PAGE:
Scotland and England have been politically united since 1707. Scotland has had its own parliament and government since 1999 and makes its own policies on public health, education and other matters. The U.K.-wide government in London controls matters such as defense and fiscal policy.


Guinea opened a landmark trial Wednesday 13 years after a stadium massacre by the military left at least 157 protesters dead and dozens of women raped, with the country’s former coup leader Moussa “Dadis” Camara among those charged.

The court proceeding began a day after Camara and five more defendants were detained in the capital, Conakry, pending the outcome of the trial. A dozen men in total have been charged with crimes including murder and rape in connection with the 2009 attacks.

“Thirteen years later, let’s do everything possible to ensure that the horror of massacres does not happen again in Guinea,” said Djibril Kouyate, the president of the Guinean National Bar Association, during a speech at the trial’s opening. “Those who died will not speak again, but their bloodshed demands justice.”

Karim Ahmad Saad Khan, the chief prosecutor of the International Criminal Court, told those gathered Wednesday that “13 years is a long time” and applauded the victims’ family members for keeping their patience.

“September 28 has become a day of sadness,” he said. “We have the opportunity, you have created the space for September 28 to be a day of promise and hope.”

Demonstrators had gathered at the stadium that day to protest then-coup leader Camara’s plans to run for president when security forces opened fire. The junta said that “uncontrolled” elements of the army carried out the rapes and killings. But a Human Rights Watch investigation found that Camara’s top aides were at the stadium and did nothing to stop the violence.


An alleged senior leader of a predominantly Muslim rebel group that ousted the president of Central African Republic in 2013 pleaded not guilty Monday to seven counts of war crimes and crimes against humanity at the International Criminal Court.

A court spokesman said the opening of the trial of Mahamat Said marked the end of a long wait for justice for victims in the mineral-rich but impoverished Central African Republic.

The country’s people “have been already waiting a long period of time. It is almost nine years now,” to see a member of the Seleka rebel group stand trial at the global court, spokesman Fadi El Abdallah told The Associated Press.

After a court officer read out charges including torture, unlawful imprisonment and persecution, Said told a three-judge panel: “I have listened to everything and I am pleading not guilty.”

Said, 52, is accused of running a detention center in the capital, Bangui, called the Central Office for the Repression of Banditry, from April to August 2013 where he and dozens of Seleka rebels allegedly held prisoners perceived as supporters of ex-President Francois Bozize in inhumane conditions and subjected them to torture and brutal interrogations including whipping and beating them with truncheons and rifle butts.

The court’s chief prosecutor, Karim Khan, told judges that his team would prove Said’s guilt at a trial that is expected to last months. Prosecutors are expected to call 43 witnesses.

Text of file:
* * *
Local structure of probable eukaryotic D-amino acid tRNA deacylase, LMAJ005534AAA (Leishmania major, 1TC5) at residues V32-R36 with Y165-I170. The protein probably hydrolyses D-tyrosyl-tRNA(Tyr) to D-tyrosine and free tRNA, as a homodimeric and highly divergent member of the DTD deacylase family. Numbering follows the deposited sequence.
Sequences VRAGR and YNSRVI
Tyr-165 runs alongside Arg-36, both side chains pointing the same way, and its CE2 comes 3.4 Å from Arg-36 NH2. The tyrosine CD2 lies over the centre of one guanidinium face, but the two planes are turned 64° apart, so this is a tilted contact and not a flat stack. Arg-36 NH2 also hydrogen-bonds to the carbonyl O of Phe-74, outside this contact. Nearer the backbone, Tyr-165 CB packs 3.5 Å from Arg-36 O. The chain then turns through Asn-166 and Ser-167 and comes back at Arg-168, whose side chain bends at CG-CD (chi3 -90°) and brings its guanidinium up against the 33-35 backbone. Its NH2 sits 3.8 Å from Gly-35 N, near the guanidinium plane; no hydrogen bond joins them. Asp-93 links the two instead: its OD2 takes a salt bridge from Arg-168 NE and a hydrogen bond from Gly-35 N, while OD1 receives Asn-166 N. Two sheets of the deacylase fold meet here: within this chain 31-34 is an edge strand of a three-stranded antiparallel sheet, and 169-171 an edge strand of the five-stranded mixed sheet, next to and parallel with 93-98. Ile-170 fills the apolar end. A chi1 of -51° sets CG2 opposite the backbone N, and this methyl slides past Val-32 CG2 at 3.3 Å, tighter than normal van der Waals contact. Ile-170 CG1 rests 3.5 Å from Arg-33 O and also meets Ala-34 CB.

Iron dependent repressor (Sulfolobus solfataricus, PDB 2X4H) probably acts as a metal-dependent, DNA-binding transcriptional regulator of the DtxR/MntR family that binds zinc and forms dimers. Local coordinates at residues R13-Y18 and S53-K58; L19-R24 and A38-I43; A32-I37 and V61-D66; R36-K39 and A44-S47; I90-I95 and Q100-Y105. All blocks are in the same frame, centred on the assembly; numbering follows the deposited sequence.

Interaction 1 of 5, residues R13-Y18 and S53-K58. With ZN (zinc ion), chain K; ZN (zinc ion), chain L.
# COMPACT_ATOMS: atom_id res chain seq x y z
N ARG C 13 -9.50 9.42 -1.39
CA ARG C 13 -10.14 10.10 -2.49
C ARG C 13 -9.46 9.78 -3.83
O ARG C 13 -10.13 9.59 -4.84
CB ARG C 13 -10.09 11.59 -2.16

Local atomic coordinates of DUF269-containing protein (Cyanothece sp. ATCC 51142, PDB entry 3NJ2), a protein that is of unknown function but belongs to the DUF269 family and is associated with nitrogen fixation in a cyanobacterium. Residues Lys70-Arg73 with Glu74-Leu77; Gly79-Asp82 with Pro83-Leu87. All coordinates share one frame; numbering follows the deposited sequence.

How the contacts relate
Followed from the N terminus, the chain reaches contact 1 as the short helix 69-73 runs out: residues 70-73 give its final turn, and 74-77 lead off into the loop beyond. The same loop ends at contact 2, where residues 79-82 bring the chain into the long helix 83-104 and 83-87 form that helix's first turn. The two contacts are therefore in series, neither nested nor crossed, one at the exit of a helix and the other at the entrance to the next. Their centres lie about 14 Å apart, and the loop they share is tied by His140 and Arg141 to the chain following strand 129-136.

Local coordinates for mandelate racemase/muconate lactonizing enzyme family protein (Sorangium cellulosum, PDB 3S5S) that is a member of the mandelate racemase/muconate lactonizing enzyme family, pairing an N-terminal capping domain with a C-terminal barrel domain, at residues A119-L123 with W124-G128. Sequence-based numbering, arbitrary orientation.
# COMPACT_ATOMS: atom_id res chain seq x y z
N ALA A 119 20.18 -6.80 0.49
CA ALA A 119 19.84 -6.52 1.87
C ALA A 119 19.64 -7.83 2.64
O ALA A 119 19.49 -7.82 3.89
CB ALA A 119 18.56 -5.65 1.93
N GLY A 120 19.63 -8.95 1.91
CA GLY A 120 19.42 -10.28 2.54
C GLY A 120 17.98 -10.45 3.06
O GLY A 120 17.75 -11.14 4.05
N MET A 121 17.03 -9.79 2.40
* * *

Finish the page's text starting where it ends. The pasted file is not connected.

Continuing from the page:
“By the end of this trial, you will be convinced that in relation to all seven counts Mr. Said will be found guilty,” Khan said.

He said that Said was “not a passive spectator” but an active participant in crimes, hunting down civilians and bringing them to the detention center “knowing exactly what he had planned for them, what a nightmare awaited them under his control and custody.”

Defense lawyers are scheduled to make an opening statement after the prosecutors have finished.

Fighting in Bangui in 2013 between the Seleka rebels, who seized power from Bozize, and a mainly Christian militia called the anti-Balaka left thousands dead and displaced hundreds of thousands more.



The international court convened in Cambodia to judge the Khmer Rouge for its brutal 1970s rule ended its work Thursday after spending $337 million and 16 years to convict just three men of crimes after the regime caused the deaths of an estimated 1.7 million people.

In its final session, the U.N.-assisted tribunal rejected an appeal by Khieu Samphan, the last surviving leader of the Khmer Rouge government that ruled Cambodia from 1975-79. It reaffirmed the life sentence he received after being convicted in 2018 of genocide, crimes against humanity and war crimes.

Busloads of ordinary Cambodians turned up to watch the final proceedings of a tribunal that had sought to bring justice, accountability and explanations for the crimes. Many of those attending Thursday’s session lived through the Khmer Rouge terror, including survivors Bou Meng and Chum Mey, who had given evidence at the tribunal over the years.

Khieu Samphan, sitting in a wheelchair and wearing a white windbreaker and a face mask, listened to the proceedings on headphones.

He was the group’s nominal head of state but, in his trial defense, denied having real decision-making powers when the Khmer Rouge carried out a reign of terror to establish a utopian agrarian society, causing Cambodians’ deaths from execution, starvation and inadequate medical care. It was ousted from power in 1979 by an invasion from neighboring communist state Vietnam.